“Instead of asking ‘Why?’, we should be saying: ‘Why not?’ That’s always been my attitude, from when I was a small kid. I don’t recognise those so-called boundaries. In music, you can do anything you want.”
As those remarks suggest, Tokio Myers isn’t a person who is terribly bothered by convention. The multi-talented pianist, composer and producer, who stormed to victory on Britain’s Got Talent earlier this year, is a man on a mission. Fusing the classical music he fell in love with as a young child with the beats and textures of the dance music he immersed himself in his teens, Tokio is a compelling example of what can happen when you throw away the rulebook.
Tokio’s is a pretty extraordinary story. Growing up in a household full of warmth and nurture, Tokio absorbed his parents’ Jamaican heritage through his dad’s extensive record collection, and the importance placed on perseverance, tolerance and looking out for others. Yet his childhood was also marked by the gang violence that dogged the north London streets he grew up among, and which at times threatened to lure him down the wrong path.
I was fortunate enough to catch up with Tokio during a rare break in his hectic schedule to find out more about his influences, his experience of Britain’s Got Talent and what you can expect from his upcoming shows in Bournemouth and Brighton later this month.
Could you tell me about how you initially got involved with music and who influenced you most?
My love for music originated when listening to my parent’s records. I used to spend hours sifting through my Dad’s collection of Reggae, Rock ‘n’ Roll and Jazz. My father then gave me a 2nd hand keyboard at the age of 9 which I became obsessed with from day 1, playing every day before and after school.
You speak honestly, and openly about the challenges you faced growing up in what you’ve described as a “rough estate” in London. How did that environment influence you and your involvement in music?
Before I developed a passion for the piano, my life could have gone two ways. The moment my Dad gave me my first keyboard at the age of nine, I was inspired to channel my energy into that. I haven’t looked back to be honest – I am very lucky.
I have to admit that I have been listening to you for a while now but I had no idea that you were involved in Britains Got Talent. What were your expectations before you took part in your first audition and did it change as the competition progressed?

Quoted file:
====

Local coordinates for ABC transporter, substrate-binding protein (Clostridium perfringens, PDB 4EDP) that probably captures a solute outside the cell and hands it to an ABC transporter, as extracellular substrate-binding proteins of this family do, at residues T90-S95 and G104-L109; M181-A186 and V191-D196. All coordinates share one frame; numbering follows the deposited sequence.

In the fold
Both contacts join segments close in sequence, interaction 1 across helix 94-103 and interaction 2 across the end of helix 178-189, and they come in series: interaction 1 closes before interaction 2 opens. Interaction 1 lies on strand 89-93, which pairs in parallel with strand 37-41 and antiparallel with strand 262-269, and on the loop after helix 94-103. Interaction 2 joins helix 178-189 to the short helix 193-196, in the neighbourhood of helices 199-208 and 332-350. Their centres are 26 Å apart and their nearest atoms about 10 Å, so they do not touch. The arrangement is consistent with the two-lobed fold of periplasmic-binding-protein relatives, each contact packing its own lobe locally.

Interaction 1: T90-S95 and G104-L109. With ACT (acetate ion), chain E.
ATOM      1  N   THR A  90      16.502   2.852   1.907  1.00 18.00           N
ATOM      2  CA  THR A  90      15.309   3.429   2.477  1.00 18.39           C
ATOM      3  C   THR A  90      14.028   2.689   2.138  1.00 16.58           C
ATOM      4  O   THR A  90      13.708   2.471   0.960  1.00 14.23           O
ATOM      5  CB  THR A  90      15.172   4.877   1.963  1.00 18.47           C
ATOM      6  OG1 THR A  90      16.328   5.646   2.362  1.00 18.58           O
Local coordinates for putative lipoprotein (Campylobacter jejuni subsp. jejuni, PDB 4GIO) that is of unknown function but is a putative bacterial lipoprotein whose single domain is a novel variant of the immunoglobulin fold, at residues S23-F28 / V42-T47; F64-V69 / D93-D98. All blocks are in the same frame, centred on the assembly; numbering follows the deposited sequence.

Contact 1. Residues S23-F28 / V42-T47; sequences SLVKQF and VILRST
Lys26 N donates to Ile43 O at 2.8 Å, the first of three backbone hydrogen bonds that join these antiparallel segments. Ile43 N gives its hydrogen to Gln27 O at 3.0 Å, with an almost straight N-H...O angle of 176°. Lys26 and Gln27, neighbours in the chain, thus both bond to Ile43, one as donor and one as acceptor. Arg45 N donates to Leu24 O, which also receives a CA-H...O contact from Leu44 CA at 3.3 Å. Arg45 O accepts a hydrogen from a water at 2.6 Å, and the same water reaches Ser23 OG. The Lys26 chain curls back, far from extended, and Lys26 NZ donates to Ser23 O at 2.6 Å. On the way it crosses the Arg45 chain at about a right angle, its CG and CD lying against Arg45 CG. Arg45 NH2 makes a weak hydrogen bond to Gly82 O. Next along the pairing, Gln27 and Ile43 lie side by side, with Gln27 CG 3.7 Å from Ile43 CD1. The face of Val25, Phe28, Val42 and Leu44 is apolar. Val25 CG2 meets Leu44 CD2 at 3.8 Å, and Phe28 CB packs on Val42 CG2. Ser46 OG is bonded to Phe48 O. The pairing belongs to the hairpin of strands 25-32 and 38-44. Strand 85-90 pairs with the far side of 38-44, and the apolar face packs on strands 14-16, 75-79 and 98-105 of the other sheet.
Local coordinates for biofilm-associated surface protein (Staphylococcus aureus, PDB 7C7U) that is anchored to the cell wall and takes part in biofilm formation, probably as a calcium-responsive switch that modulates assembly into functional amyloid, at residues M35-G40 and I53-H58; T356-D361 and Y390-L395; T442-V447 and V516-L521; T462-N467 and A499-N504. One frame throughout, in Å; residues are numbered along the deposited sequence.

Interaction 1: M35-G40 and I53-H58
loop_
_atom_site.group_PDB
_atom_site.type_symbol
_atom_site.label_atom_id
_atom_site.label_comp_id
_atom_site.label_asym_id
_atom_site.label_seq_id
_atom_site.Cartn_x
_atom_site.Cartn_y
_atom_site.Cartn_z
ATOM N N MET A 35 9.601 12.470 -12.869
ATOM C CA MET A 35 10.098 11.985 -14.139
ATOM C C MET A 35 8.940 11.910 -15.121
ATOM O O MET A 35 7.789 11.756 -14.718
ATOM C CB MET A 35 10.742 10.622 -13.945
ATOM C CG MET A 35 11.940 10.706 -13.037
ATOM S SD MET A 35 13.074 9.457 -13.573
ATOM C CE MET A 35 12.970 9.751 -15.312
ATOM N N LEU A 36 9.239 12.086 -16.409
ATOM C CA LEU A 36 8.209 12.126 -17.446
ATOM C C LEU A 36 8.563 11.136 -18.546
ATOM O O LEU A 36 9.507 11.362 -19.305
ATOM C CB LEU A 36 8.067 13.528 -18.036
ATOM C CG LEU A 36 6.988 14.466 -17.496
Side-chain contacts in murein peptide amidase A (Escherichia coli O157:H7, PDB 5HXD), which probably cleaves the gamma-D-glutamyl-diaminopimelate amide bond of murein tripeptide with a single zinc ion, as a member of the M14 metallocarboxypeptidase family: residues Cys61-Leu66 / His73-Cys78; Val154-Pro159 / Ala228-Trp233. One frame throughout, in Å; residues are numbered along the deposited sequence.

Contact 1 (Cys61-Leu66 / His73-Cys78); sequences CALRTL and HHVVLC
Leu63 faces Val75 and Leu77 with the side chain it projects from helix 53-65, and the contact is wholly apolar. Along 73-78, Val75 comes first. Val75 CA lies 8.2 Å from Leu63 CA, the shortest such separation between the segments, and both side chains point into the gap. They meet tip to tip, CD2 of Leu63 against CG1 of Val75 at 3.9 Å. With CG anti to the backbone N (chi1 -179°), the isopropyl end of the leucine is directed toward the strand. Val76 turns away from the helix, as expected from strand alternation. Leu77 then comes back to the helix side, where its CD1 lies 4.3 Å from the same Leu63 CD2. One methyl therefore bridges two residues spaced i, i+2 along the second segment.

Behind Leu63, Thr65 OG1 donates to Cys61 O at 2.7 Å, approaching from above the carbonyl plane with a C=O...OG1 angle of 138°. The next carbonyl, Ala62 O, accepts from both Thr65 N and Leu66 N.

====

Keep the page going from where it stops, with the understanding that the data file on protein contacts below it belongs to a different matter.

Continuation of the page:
To be honest I didn’t know what to expect going into the competition. My expectations didn’t really change as I got further in, only to keep improving and focus on the goals I’d set myself, which was to enjoy the journey, play music I’d be proud of and have fun with it.
What has life been like since you won the competition?
Busy! At times overwhelming, I have various musical projects on the go and it’s non stop, I wouldn’t have it any other way!
Before I developed a passion for the piano, my life could have gone two ways. The moment my Dad gave me my first keyboard at the age of nine, I was inspired to channel my energy into that.
How did it feel to play for the Royal Family?
Amazing! I have massive respect for Wills and Kate – very cool people – they are very down to earth and genuinely interested in what I’ve been up to – they’d done their research, I was super impressed!
For those who are new to your music which three tracks would you encourage them to check out first and why?
Hard to choose as I like them all for different reasons, whether it’s because they’re classical, cinematic or electronic, just depends what mood I’m in.
You can play a whole range of instruments, do you have a favourite and perhaps another instrument that you would like to learn next?
Piano has got to be my current favourite! In the future I’d love to take up the guitar. I feel like that could really add to my set. Saying that, I struggle to play all my current instruments at the same time!
You have recently recorded the anthem for the Commonwealth Games, are athletics and sports something that interests you?
Yes definitely. I am a huge fan of watching sport. I think this is because I have massive respect for the discipline and dedication that athletes and sportsman have to practice to be at the top of their game. As musicians we also have to be very disciplined to perform at our best. Sport is also often a very creative process in how athletes train. I often look at athletes as an inspiration for my own ambitions and approach, for sure there’s a strong synergy there.
What can those fortunate enough to have tickets expect from your live shows?
They can expect a live experience that is totally unique. My team and I have been working really hard on my live performance, really focussing on the technical aspect of the show as well as the musical. They’re in for a treat!
What does the rest of 2018 have in store for you?
After the tour, I will be back in the studio collaborating with some inspiring producers and artists which I am really looking forward to it! Hoping to release a second album later this year, then onto the summer festivals (who doesn’t enjoy those?!) followed by an Autumn tour, then maybe a holiday if there’s time, wishful thinking maybe, who knows!
Really looking forward to performing my original tracks alongside the covers – Pursuit of Happiness, Lotus Flower, Our Generation, it’s gonna be epic!
For information on how you can get tickets for his upcoming shows at The Brighton Centre on April 23rd and Bournemouth’s O2 Academy, just visit his website which can be found linked below.
Apple Music: itunes.apple.com/gb/artist/tokio-myers